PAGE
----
Rock the Vote Founded nearly twenty years ago in response to a wave of attacks on freedom of speech and artistic expression, Rock the Vote has established itself as the premier organization representing the intersection of young people, politics, and pop culture. Rock the Vote is able to translate the success of the brand into real results by running innovative and successful voter outreach and registrations efforts. Rock The Vote was the first organization to introduce telephone voter registration as well as online voter registration and has run the largest young voter registration drives on record during the past 5 presidential elections.
Record young voter turnout Engagement for a lifetime A better democracy Goals for 2008 and Beyond
Background on Young Voters The Millennial Generation is huge. Young people are energized. Young voter turnout is on the rise. Young adults will vote when asked… …and when mobilized, can make a huge impact on elections and the direction of our country.
The Millennial Generation is Huge Millennial voters are more than one-fifth of the electorate in 2008 - and growing.
The Millennial Generation is Huge In 2004, the number of 18-29 year old voters rivaled the over-65 vote.
The Millennial Generation is Diverse Millennials are far more diverse than older voters; for example, 81% of 65+ adults are white, whereas just 61% of 18-29 year olds are. (U.S. Census Bureau 2006)
…are energized around elections… “Thinking specifically about this year’s election, how closely would you say you have followed the election– extremely closely, very closely, somewhat closely, a little closely, or not at all closely?” Rock the Vote Poll, February 2008
Young Voter Turnout is on the Rise First there was a big increase in 2004…
Young Voter Turnout is on the Rise Then it happened again in 2006…
Young Voter Turnout is on the Rise …and in the 2008 primaries, young voters surged to the polls, more than doubling their vote total compared to the previous primary season.
Young Voters are Trending Democratic… In 2000, 18-29 year olds split evenly, 48% for Al Gore and 46% for George W. Bush. In 2002, 49% of 18-29 year olds voted for Democrats and 47% for Republicans. In 2004, 54% of 18-29 year olds voted for John Kerry and 45% for George W. Bush. In 2006, 60% of 18-29 year olds voted for Democrats and 38% for Republicans. …although this hasn’t always been the case.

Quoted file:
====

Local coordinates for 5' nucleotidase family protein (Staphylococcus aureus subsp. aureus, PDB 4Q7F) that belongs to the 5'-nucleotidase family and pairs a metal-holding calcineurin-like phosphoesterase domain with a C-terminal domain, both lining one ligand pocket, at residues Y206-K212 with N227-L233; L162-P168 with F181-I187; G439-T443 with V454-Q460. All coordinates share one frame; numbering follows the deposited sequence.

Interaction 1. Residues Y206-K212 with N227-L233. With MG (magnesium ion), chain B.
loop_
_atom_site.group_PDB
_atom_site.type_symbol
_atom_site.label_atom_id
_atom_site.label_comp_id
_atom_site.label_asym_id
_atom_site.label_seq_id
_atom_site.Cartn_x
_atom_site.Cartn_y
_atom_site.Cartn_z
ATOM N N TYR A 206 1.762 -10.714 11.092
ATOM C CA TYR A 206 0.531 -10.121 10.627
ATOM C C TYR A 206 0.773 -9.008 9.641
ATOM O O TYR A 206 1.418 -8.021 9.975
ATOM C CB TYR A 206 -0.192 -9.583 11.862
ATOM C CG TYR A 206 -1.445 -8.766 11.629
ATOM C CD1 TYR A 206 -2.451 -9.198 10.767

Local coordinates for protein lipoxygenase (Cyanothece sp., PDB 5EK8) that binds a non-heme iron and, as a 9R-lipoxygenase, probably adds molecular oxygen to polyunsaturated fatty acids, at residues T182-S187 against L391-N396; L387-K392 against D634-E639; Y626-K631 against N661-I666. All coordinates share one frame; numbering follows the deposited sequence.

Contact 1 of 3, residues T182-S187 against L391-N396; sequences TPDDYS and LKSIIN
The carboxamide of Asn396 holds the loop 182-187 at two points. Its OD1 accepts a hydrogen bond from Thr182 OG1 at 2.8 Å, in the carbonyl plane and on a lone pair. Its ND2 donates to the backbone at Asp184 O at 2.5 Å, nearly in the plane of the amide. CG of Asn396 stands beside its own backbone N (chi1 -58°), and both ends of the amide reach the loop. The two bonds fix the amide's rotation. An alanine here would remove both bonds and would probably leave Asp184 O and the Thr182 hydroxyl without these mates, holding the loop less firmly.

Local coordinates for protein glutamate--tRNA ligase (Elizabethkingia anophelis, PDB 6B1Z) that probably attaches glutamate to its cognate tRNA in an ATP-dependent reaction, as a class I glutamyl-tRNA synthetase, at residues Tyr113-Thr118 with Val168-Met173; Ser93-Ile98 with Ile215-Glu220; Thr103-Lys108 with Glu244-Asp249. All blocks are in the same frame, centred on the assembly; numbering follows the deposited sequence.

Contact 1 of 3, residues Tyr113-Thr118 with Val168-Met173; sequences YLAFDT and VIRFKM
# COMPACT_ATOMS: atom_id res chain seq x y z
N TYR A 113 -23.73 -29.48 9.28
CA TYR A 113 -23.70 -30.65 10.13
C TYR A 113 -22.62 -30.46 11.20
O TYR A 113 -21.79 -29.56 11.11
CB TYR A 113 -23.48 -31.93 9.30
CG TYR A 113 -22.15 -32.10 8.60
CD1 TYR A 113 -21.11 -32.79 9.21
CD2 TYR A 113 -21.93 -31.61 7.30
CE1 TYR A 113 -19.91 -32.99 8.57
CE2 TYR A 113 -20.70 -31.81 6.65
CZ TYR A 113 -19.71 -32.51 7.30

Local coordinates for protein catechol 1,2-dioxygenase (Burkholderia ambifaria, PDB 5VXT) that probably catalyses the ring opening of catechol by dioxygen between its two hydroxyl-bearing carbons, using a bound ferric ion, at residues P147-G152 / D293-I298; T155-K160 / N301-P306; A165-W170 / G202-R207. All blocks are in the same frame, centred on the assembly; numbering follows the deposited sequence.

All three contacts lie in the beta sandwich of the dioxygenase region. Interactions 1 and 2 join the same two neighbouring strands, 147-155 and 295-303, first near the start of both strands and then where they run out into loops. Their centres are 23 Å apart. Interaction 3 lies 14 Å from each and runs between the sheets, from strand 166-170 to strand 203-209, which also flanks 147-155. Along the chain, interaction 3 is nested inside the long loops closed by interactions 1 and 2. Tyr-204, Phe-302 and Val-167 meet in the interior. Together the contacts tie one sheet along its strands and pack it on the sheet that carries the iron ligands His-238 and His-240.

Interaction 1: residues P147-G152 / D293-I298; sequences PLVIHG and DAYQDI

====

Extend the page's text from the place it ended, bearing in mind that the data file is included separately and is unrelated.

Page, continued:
African Americans, Latinos, and young women identify heavily as Democrats.
Young married and white men and religious youth lean Republican
The Millennial Generation and the 2008 Elections Millennial voters have grown up in dramatically different, quickly changing world. They are diverse, engaged, and actively participating in the political process. The Millennium generation is uniquely connected to advancements in technology. They value their iPods and Facebook profile over their televisions, and are constantly seeking new ways to connect with the world.
Potential Impact of Young Voters Impact on elections: Huge in number and engaged Impact on party in power: Trending democratic Impact on Democracy: Millions more who traditionally don’t vote could be involved.
THE 2008 ELECTIONS ! RTV STRATEGY… Engage record numbers of young voters through registration drives- online, on-the-ground. Force candidates to address young people. Reminders to vote.
Rock the Vote in ’08 Voter Engagement Registered 2 million voters –Online via Facebook, website, xBox –Mobile Phones –Street teams, concert tour, events –Media partners –Artist Advisory Council Increase turnout for 3rd major election in a row. –Peer to peer turnout reminders –Text message reminders –Voter education
Rock the Vote ‘08 Get Candidates to Pay Attention Action on the issues Getting the word out in the news Forums for candidates to talk with young voters Resources for campaigns & candidates from RTV experts